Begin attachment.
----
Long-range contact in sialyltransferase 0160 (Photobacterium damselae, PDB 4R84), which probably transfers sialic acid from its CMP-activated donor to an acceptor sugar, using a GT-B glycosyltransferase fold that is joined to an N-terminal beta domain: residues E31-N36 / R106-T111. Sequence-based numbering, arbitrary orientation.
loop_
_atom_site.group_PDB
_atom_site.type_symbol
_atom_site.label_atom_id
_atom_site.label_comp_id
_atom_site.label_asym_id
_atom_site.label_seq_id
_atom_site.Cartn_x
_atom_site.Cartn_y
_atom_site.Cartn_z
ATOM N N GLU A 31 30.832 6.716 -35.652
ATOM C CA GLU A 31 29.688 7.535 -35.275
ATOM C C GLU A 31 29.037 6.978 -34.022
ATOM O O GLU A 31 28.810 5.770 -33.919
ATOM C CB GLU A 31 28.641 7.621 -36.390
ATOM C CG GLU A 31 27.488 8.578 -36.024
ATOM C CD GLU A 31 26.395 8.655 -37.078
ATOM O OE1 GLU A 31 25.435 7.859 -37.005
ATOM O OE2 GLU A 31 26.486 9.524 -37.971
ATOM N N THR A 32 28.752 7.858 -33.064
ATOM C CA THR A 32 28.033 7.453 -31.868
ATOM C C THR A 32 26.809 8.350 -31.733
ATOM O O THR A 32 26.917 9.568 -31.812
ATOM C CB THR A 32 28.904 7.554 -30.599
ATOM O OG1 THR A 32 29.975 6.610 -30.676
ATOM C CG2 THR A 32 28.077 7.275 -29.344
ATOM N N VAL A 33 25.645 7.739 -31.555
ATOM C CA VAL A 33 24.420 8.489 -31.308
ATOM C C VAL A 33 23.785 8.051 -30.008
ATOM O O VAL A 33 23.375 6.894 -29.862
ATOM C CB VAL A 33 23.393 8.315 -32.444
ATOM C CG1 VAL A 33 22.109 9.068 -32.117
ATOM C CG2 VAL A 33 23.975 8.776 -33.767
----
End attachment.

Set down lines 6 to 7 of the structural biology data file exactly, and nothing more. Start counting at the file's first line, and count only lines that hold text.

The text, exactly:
_atom_site.label_comp_id
_atom_site.label_asym_id